By Shawn Stevison
The Department of Health and Human Services (HHS) Office of Inspector General (OIG) routinely issues new Work Plan items. This year, the OIG has added two items to the Work Plan that directly impact physicians and their practices.
In December 2017, the OIG added an item focused on looking at “Financial Relationships Reported to the Open Payments Program.” This project is focused on looking at what types of payments to physicians have been reported and determining if the payments have influenced the manner in which physicians practice.
Specifically, the OIG is interested in whether incentives from pharmaceutical and device manufacturers have directly impacted what types of medications are prescribed and what types of devices are utilized in the care of patients.
Of particular concern for the OIG, is the potential that the influence of these incentives has resulted in negative impacts to patient care. This information will likely be aggregated and utilized to review claims filed by physicians to determine if there was marked shift in prescribing or utilization patterns after receipt of incentives – whether monetary or non-monetary.
As the Open Payments data is publicly posted, it is recommended that physicians periodically review the information reported to the Open Payments database to verify accuracy. Physicians who note that incentives have been reported may wish to consider evaluating their practice patterns.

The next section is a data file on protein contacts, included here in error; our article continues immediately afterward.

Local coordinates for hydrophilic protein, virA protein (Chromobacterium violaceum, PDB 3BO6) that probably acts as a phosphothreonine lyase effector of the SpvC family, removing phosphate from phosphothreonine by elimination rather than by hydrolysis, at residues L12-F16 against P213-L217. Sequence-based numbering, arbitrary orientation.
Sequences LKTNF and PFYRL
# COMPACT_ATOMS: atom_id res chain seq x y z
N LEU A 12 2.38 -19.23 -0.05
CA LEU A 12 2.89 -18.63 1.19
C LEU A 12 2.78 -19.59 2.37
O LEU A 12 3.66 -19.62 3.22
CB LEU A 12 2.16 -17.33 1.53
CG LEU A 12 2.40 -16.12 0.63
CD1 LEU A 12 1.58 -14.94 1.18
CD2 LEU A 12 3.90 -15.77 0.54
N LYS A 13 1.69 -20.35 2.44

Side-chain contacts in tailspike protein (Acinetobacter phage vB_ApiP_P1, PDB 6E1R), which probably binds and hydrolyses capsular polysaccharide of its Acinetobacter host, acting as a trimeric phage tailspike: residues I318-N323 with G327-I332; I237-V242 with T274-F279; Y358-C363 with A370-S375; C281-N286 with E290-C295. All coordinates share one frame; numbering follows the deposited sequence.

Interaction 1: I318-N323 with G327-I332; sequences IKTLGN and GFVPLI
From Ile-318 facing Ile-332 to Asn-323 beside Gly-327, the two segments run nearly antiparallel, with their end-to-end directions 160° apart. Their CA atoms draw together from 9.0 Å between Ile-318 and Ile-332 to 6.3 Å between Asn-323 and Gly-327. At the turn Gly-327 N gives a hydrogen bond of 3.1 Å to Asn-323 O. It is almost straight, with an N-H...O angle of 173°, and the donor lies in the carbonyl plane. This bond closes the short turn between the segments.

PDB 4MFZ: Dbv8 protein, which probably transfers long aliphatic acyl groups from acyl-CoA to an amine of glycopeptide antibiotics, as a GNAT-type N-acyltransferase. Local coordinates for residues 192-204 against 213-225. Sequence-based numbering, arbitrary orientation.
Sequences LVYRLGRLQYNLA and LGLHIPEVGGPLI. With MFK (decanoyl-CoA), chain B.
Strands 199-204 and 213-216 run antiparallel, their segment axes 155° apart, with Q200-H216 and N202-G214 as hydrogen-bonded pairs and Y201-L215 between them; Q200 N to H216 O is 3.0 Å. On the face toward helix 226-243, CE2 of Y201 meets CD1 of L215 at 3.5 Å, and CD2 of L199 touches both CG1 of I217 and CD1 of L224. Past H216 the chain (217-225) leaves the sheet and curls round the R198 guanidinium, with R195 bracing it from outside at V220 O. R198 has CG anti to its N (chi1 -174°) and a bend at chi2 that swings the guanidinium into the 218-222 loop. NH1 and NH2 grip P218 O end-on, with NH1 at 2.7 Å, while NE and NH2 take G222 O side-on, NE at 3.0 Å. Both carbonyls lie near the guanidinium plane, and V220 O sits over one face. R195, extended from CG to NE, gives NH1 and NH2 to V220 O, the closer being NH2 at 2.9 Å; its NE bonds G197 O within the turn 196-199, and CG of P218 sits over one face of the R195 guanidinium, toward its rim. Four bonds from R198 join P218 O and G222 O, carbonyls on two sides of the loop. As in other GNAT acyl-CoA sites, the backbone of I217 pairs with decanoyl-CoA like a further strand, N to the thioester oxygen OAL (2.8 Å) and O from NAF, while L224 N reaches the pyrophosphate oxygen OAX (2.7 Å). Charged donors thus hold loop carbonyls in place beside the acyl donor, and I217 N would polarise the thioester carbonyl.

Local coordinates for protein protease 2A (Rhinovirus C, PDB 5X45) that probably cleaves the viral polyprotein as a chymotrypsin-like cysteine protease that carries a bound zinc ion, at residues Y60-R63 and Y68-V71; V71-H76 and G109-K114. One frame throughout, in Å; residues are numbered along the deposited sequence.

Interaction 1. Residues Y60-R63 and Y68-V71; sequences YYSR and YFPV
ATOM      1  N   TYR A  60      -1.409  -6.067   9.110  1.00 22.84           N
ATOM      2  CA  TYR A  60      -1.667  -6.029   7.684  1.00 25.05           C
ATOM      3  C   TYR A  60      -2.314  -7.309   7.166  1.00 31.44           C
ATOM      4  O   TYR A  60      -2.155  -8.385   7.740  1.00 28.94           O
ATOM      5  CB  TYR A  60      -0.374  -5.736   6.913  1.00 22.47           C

In July 2018, the OIG added an item focused on “Review of Post-Operative Services in the Global Surgery Period.” The OIG is going to utilize the required reported data of the number of services provided in a global period to compare to claims data.
Within the scope of this project, it is likely that the OIG will include a review of claims filed within the global surgery period that were inappropriately separately paid. Surgeons should be prepared to respond to inquiries as this review commences.
Additionally, surgical practices may wish to conduct a proactive review of surgical cases to confirm that claims filed within the global period were appropriately coded to have prevented the receipt of a duplicate payment.
While the two above work plan items are relatively new, and are among the first few items to directly target physician practices and physician billing and coding, they will not be the last. Physician practices should consider conducting routine coding and documentation audits. Targeted reviews are recommended when the OIG issues a work plan item applicable to your practice. Proactive risk management of these areas will facilitate compliant coding and billing practices and reduce the risk of recoupments and the associated penalties and interest.
-Shawn Stevison, CPA, is the associate director of Healthcare Consulting at Dean Dorton Allen Ford.
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